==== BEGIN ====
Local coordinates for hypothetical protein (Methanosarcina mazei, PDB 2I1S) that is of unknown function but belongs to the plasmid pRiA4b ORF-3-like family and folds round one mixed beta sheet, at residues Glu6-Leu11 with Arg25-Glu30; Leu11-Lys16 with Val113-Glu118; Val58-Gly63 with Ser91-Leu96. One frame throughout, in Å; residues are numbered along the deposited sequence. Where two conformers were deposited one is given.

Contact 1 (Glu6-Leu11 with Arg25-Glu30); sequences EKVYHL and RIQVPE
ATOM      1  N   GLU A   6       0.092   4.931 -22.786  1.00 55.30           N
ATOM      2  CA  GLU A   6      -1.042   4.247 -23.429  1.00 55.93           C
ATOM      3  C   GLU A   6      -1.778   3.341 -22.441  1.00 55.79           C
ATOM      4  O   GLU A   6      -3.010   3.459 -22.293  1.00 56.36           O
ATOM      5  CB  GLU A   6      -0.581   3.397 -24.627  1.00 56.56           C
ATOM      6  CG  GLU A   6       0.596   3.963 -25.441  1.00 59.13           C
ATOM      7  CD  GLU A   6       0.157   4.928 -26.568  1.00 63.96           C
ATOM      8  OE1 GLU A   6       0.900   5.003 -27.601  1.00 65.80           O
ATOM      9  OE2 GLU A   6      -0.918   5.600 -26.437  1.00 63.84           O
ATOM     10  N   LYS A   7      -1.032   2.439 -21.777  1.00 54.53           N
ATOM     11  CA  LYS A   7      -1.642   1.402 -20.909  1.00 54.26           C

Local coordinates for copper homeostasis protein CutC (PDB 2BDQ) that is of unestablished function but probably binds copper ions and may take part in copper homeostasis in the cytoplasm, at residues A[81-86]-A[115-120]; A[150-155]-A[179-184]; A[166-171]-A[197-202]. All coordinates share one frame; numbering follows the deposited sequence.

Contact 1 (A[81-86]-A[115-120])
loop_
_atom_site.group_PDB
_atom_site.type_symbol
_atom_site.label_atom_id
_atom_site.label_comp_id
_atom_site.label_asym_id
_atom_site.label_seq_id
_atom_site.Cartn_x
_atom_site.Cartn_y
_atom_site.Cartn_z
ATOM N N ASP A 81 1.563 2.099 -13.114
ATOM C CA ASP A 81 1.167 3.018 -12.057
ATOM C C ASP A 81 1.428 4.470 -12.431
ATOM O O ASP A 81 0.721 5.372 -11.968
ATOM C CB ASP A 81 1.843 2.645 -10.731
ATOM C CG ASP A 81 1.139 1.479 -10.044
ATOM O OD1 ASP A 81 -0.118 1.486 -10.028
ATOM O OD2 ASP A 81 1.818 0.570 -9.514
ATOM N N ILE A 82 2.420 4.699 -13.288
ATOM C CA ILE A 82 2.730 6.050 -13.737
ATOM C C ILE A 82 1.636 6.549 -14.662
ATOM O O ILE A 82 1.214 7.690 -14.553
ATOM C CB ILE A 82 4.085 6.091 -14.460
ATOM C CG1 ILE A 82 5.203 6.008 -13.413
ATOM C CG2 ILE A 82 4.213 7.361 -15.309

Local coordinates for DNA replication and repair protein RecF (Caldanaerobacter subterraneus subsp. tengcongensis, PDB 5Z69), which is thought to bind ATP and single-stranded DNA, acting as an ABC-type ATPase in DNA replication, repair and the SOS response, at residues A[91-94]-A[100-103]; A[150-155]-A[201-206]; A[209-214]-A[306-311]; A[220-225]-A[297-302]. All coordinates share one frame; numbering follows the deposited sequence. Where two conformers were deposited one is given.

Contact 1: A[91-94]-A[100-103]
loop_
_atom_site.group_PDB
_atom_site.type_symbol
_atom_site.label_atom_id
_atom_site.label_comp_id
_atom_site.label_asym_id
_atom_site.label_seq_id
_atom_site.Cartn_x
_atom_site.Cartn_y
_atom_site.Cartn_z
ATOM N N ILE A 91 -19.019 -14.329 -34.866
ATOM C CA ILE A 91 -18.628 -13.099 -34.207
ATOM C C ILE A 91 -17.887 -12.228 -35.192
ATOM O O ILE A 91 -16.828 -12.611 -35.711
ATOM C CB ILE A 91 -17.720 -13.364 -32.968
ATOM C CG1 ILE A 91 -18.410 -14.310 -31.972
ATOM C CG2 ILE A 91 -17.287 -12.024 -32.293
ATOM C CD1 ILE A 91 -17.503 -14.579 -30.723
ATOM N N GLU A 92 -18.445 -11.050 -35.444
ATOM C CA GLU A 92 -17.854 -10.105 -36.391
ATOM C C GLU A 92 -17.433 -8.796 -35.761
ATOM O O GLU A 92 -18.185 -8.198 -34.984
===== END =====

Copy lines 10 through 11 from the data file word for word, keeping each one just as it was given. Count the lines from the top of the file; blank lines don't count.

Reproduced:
ATOM      8  OE1 GLU A   6       0.900   5.003 -27.601  1.00 65.80           O
ATOM      9  OE2 GLU A   6      -0.918   5.600 -26.437  1.00 63.84           O